Broomstick’s offspring were determined and sound racers.  Then there was the extraordinary longevity runner, Tippity Witched.  Broomstick’s son raced for 13 seasons in 266 races winning 78 times, coming second 52 times and third 42 times. 

Broomstick went on to sire other greats including three Preakness winners:  Holiday, Broomspun and Bostonian and yet another Kentucky Derby winner named Meridian.   Broomstick died on March 24, 1931 at the old age of 30.  He was laid to rest not far from his son, Whisk Broom II.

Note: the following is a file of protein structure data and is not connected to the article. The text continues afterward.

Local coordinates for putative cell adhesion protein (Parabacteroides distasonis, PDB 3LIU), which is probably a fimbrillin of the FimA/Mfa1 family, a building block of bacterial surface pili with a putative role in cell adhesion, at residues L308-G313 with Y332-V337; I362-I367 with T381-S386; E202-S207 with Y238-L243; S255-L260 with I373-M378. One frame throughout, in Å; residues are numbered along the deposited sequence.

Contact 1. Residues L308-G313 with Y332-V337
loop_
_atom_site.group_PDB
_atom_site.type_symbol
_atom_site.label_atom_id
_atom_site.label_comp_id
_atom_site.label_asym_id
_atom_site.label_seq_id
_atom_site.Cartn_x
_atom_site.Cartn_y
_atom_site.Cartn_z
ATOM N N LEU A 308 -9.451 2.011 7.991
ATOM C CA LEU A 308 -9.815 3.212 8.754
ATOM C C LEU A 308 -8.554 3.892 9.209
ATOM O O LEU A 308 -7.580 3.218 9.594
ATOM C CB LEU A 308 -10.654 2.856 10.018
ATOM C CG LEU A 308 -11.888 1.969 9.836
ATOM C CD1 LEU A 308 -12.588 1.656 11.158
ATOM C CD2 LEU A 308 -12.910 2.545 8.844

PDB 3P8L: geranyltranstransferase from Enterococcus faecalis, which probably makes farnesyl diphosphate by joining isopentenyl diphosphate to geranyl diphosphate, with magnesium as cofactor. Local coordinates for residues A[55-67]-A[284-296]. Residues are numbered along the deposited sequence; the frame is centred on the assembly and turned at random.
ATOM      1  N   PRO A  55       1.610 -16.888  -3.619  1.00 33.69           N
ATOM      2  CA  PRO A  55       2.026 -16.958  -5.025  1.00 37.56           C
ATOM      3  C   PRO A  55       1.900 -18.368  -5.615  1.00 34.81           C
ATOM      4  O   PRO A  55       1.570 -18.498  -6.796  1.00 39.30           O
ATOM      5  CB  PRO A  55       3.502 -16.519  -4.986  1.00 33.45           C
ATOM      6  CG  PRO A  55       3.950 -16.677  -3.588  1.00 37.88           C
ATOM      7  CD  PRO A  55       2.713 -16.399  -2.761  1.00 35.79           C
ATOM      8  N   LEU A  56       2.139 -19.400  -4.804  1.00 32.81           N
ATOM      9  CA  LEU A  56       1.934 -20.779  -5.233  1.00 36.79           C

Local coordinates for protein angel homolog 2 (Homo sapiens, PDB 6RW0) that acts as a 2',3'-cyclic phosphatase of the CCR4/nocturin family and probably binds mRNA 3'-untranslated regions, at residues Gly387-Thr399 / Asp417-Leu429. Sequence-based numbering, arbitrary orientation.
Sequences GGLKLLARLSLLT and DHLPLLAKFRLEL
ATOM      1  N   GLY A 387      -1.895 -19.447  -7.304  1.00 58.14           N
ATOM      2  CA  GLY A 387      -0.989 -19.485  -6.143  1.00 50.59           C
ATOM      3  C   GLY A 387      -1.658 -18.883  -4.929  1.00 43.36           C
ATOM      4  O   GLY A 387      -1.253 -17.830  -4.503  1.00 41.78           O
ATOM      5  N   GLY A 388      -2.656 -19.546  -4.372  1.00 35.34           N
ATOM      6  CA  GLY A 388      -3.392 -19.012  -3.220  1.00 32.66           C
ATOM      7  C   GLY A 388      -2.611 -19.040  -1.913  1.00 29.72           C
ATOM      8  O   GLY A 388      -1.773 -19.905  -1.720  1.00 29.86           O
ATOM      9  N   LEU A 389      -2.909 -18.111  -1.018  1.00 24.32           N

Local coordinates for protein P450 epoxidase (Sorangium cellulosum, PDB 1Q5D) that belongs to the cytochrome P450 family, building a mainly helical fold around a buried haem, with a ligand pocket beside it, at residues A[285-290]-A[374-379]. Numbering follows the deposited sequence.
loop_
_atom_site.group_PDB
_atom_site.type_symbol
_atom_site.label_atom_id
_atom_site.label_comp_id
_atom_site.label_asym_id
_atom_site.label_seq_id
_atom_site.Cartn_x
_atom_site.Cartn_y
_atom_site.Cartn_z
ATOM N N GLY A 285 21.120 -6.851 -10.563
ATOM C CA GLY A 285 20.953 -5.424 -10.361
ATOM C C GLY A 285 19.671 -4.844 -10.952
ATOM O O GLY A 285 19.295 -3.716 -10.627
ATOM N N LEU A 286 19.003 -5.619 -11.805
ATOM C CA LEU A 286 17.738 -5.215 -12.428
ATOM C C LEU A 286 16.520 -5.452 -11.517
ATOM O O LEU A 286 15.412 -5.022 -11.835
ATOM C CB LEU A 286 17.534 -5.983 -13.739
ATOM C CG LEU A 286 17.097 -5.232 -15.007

They say it is in the genes and although Broomstick himself was a modest runner, his smoldering and hidden genetic profile, passed on greatness to his offspring.  This guaranteed him a place in racing history as a prolific sire.  

One should never judge the athletic ability and heart of a race horse solely on size and breeding.  One of the greatest sires of the 20th century was a small bay horse named Northern Dancer who was passed over at a yearling sale because of his diminutive size.   The rest is history.  The old saying goes, “good things come in small packages”.  That statement couldn’t be truer for Broomstick. 

Next time you hear the thunder of hooves coming down the stretch in search of the invisible wire, remember a little bay horse named Broomstick that sired greatness.  Perhaps the winner might be a descendent.